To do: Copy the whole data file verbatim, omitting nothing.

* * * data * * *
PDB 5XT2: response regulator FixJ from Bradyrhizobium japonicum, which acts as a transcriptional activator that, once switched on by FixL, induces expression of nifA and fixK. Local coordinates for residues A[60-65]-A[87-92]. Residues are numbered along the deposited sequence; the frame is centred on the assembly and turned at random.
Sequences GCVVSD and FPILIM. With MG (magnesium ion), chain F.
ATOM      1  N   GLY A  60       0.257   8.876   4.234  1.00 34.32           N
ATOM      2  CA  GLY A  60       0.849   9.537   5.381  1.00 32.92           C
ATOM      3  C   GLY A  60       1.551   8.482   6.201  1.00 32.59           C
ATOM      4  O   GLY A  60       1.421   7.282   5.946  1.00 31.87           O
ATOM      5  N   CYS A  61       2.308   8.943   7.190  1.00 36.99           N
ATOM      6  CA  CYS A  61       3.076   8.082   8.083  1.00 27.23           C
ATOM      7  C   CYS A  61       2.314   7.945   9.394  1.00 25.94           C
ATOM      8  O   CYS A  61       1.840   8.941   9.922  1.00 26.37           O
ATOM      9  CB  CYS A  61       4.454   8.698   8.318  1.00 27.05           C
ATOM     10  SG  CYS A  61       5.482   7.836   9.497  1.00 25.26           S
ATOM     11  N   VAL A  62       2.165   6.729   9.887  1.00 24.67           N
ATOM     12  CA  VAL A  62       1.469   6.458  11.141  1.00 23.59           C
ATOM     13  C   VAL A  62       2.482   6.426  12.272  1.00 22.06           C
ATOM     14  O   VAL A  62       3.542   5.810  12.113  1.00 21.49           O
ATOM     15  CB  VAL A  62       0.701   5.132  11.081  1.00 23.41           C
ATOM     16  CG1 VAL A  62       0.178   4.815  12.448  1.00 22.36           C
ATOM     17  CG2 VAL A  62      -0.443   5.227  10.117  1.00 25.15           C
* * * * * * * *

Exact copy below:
PDB 5XT2: response regulator FixJ from Bradyrhizobium japonicum, which acts as a transcriptional activator that, once switched on by FixL, induces expression of nifA and fixK. Local coordinates for residues A[60-65]-A[87-92]. Residues are numbered along the deposited sequence; the frame is centred on the assembly and turned at random.
Sequences GCVVSD and FPILIM. With MG (magnesium ion), chain F.
ATOM      1  N   GLY A  60       0.257   8.876   4.234  1.00 34.32           N
ATOM      2  CA  GLY A  60       0.849   9.537   5.381  1.00 32.92           C
ATOM      3  C   GLY A  60       1.551   8.482   6.201  1.00 32.59           C
ATOM      4  O   GLY A  60       1.421   7.282   5.946  1.00 31.87           O
ATOM      5  N   CYS A  61       2.308   8.943   7.190  1.00 36.99           N
ATOM      6  CA  CYS A  61       3.076   8.082   8.083  1.00 27.23           C
ATOM      7  C   CYS A  61       2.314   7.945   9.394  1.00 25.94           C
ATOM      8  O   CYS A  61       1.840   8.941   9.922  1.00 26.37           O
ATOM      9  CB  CYS A  61       4.454   8.698   8.318  1.00 27.05           C
ATOM     10  SG  CYS A  61       5.482   7.836   9.497  1.00 25.26           S
ATOM     11  N   VAL A  62       2.165   6.729   9.887  1.00 24.67           N
ATOM     12  CA  VAL A  62       1.469   6.458  11.141  1.00 23.59           C
ATOM     13  C   VAL A  62       2.482   6.426  12.272  1.00 22.06           C
ATOM     14  O   VAL A  62       3.542   5.810  12.113  1.00 21.49           O
ATOM     15  CB  VAL A  62       0.701   5.132  11.081  1.00 23.41           C
ATOM     16  CG1 VAL A  62       0.178   4.815  12.448  1.00 22.36           C
ATOM     17  CG2 VAL A  62      -0.443   5.227  10.117  1.00 25.15           C